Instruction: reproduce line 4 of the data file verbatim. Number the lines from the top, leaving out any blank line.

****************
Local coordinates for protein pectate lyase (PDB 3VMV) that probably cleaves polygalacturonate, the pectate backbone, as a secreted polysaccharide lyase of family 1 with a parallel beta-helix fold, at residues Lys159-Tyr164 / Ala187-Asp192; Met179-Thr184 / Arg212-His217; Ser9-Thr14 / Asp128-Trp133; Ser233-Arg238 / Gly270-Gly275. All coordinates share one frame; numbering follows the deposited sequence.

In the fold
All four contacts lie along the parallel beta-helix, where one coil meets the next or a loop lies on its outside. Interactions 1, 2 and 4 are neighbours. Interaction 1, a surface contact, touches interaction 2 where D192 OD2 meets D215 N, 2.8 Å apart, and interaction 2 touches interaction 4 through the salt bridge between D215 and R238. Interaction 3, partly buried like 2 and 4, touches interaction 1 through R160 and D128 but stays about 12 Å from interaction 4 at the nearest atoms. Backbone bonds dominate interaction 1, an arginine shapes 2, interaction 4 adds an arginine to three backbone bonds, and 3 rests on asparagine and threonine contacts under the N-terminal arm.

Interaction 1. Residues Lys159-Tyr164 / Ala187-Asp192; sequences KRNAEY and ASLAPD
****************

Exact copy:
Interaction 1. Residues Lys159-Tyr164 / Ala187-Asp192; sequences KRNAEY and ASLAPD